If you'll excuse the metaphors and stipulate that living is a kind of art, what is the difference between that kind of art and picking through a haystack in a museum looking for a needle? If everyday life can be performed beautifully, are those individual actions, stripped of context, fairly called art?

Maybe my reaction to "performance art" is due to its purpose. The performer isn't kicking the can down the road for the joy of it, or to see which of his buddies can kick it farther. Those are, for want of a better word, "organic" to the performer. But is trying to impress a classmate different in nature from trying to impress an art critic? Perhaps it has to do with the latter being unhindered by any rules.

Maybe I'm wrong, but so far I still think that children kicking cans down the road for fun is a good performance, and an artist doing it for £12,200 is bad art.

Tuesday, December 15, 2020


Despite what Tilton and Osteen and Roberts may say, prosperity sometimes points to the parable of the fig tree.

Saturday, December 12, 2020

Money and blood

When Youngest Son was in Civil Air Patrol, I hung out with some of the adults of the group for a while. One of them asked, "What keeps a plane in the air?" I figured there was a trick to the question, and there was. He went on: "Money."

Yes. That. That's what keeps a military running too, and has done so at least since the Crusades. I'm assured that amateurs discuss tactics and strategy, and professionals discuss logistics. That makes sense; if your men and stuff aren't where they need to be or when they need to be, or are stepping on each other, your tactics don't matter much.

Your logistics demand money.

It isn't just a matter of making the materials you need for war. (We already have people whose job is to worry about strategic materials and strategic industries.)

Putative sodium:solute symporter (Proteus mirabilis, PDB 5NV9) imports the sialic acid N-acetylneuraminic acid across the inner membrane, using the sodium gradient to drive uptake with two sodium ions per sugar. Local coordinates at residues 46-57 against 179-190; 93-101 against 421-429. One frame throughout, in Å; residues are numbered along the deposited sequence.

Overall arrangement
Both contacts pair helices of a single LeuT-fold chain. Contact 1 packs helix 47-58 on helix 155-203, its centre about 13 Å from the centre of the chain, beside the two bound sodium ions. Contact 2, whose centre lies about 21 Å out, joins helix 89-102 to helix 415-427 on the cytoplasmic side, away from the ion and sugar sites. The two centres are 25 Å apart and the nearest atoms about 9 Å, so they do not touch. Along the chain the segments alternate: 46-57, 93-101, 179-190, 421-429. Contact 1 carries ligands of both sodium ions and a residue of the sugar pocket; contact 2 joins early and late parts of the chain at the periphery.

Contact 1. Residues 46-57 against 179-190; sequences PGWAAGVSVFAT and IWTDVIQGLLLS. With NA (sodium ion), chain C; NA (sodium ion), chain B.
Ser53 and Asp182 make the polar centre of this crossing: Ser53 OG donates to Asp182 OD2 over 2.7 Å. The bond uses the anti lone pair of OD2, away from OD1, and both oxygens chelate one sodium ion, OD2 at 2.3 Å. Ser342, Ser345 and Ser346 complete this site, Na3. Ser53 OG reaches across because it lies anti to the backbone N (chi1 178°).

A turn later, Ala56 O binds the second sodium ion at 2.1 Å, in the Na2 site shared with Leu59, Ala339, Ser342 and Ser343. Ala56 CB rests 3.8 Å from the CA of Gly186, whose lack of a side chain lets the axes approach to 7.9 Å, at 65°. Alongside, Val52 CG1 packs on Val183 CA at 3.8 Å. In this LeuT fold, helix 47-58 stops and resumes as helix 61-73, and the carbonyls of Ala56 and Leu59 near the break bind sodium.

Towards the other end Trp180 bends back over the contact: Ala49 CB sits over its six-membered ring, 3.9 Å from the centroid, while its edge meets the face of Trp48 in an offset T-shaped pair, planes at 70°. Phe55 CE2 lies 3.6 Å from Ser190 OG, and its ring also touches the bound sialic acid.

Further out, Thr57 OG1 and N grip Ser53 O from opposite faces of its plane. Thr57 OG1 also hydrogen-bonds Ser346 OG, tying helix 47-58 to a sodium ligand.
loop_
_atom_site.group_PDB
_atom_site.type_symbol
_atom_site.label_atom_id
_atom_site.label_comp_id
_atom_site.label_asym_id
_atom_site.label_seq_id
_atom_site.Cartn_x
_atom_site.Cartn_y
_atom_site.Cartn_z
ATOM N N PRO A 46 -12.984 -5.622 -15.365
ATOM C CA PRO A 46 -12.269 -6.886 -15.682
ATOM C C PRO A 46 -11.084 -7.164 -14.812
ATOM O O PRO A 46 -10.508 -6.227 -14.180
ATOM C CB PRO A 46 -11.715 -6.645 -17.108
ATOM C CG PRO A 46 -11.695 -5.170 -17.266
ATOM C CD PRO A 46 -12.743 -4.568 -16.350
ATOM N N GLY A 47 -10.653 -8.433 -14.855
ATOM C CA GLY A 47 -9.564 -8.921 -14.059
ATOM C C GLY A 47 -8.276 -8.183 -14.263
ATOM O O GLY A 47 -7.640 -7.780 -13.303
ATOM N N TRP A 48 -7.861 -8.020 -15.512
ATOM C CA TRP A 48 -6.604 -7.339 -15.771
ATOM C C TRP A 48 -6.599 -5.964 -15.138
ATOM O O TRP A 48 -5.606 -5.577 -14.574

The money that keeps the military going comes from taxes, and if businesses are closing because the war cut off imports or too many workers got drafted, some of that money dries up. A command economy doesn't work terribly well for very long, even in wartime. Managers aren't that smart.

We've tried to trade money for blood. We don't just train our fighters, we equip them with gadgets to make them more effective, and provide expensive coordination tools (close air support, etc). Fewer soldiers do the work of more--at least in some battlefields.

Less money => more lives lost.

You need a strong economy to pay for readiness, and to keep the number of gold stars small in war. I assume we have people dedicated to figuring out how to degrade an enemy's economy--for just that reason. What do we call people who worry about our own economy's effect on the military? We do have them, don't we?

Related considerations apply when you're talking about non-human enemies.

Friday, December 11, 2020

"The good nazi"

We're coming up to a evil anniversary: a great deal of evil and a surprising light.

John Rabe allied himself with a grotesque organization of racial superiority, but when people were being slaughtered around him he risked his life to save strangers of other races, then and later. Which was the deeper part of his heart?

I hope we can honor that. We seem to be losing the capacity to honor--except, ironically, along racial lines.

I wonder how I'll act when my test comes.

Wednesday, December 09, 2020

You keep using that word

Q5: Does this mean that CentOS Stream is the RHEL BETA test platform now?